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Shofar FTP Archive File: people/i/irving.david/libel.suit/transcripts/day011.05

Archive/File: people/i/irving.david/libel.suit/transcripts/day011.05
Last-Modified: 2000/07/20

   Q.   What would you infer from that?
   A.   That dental gold was being probably ----
   Q.   Extracted?
   A.   Not extracted.  It would not have been extracted here.
        The dental gold would have been basically worked at and
        would have been stored here.
   Q.   Yes, a matter of the utmost secrecy, of course?
   A.   I do not know how secret it was.  This whole building was
        in a completely isolated compound.
   Q.   We will see if that is true later on when I show you some
   A.   OK.  This is by the way, that connection piece right above
        there connecting the pipes of the side to the other side.
        We see here the staircases.
   Q.   What is the overall width of that staircase from wall to wall?
   A.   The overall width of the staircase from wall to wall?  Now
        you have me.
   Q.   Roughly about eight feet?
   A.   This thing here?
   Q.   Yes.
   A.   Yes, I presume something like 8 feet.
   Q.   The other end of that space is the elevator, is it not?

.          P-38

   A.   Yes, it is the elevator.
   Q.   Or the hoist?
   A.   Yes.  The space we talked about, the counterweights -- --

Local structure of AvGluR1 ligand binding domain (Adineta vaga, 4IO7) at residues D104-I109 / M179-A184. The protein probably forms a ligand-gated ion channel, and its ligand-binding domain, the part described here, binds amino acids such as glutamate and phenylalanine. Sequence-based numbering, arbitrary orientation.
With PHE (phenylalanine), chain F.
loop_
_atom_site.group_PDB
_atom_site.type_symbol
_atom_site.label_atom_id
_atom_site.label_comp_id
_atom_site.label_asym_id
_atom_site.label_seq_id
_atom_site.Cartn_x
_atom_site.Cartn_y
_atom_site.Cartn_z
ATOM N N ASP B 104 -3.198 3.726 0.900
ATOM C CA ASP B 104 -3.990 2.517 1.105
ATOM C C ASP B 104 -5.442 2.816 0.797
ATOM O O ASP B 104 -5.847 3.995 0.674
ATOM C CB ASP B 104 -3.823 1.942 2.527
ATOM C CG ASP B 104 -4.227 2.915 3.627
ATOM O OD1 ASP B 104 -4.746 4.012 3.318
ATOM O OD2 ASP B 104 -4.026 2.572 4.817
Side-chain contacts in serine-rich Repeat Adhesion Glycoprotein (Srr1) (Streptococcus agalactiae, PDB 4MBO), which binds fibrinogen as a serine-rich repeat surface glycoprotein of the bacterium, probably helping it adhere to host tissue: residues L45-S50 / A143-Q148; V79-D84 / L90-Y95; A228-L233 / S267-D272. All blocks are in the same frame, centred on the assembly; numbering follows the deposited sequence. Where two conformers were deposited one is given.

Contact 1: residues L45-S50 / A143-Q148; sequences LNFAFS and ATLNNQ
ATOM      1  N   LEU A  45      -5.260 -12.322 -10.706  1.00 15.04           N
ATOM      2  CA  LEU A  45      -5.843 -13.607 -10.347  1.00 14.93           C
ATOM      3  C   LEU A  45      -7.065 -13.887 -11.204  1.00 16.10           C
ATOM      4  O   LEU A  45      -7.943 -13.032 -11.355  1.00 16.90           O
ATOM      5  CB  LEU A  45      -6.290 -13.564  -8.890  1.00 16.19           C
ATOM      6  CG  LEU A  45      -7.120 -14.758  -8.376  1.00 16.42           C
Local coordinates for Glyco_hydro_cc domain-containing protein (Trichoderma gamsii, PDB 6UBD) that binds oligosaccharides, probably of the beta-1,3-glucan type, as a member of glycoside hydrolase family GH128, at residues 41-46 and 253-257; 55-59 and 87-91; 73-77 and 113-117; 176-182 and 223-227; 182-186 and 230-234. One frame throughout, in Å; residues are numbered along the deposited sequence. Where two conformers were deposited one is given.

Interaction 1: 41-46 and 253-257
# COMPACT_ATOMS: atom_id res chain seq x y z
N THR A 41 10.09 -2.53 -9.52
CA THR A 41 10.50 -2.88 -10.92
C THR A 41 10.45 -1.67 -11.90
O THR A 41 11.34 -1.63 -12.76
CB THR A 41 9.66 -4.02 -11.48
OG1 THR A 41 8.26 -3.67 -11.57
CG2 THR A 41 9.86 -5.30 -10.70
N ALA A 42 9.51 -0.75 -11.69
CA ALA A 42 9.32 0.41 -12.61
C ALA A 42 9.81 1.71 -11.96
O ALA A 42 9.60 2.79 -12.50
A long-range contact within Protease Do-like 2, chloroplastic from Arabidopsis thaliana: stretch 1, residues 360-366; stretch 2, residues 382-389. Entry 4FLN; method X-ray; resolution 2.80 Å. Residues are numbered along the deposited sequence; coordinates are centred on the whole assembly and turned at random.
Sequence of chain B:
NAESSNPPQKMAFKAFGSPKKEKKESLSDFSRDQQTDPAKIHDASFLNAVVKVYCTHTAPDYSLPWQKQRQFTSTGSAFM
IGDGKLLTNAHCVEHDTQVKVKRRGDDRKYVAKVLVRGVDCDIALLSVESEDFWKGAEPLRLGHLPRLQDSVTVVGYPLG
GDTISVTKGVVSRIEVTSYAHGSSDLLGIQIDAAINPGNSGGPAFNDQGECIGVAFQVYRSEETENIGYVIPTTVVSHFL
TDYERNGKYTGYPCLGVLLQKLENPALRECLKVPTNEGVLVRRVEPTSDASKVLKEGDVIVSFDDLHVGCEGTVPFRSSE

Q.   It is not an extra space at all.  It is just part of the
        actual shaft?
   A.   Yes.  You see that there is some space left so that the
        weight can go there.
   Q.   We gained the impression two days ago that there was a
        separate channel for the counterweight to go down?
   MR JUSTICE GRAY:  I did not.
   A.   I did not want to make that impression.
                  This is the coloured version.  What we see here
        is ofen, furnace.  But interesting of course is that there
        is no ofen in the office.  We know from eyewitness
        testimony that of course the dental gold was melted in the
        crematorium, so is that the ofen put there in order to
        melt dental gold?  It is a design, nothing more than a
        design, but certainly they were designing something to
        that effect.
   Q.   It would be a schmelzofen, would it not?
   A.   That is the official German, schmelzofen, but ofen would
        be a good shorthand for that.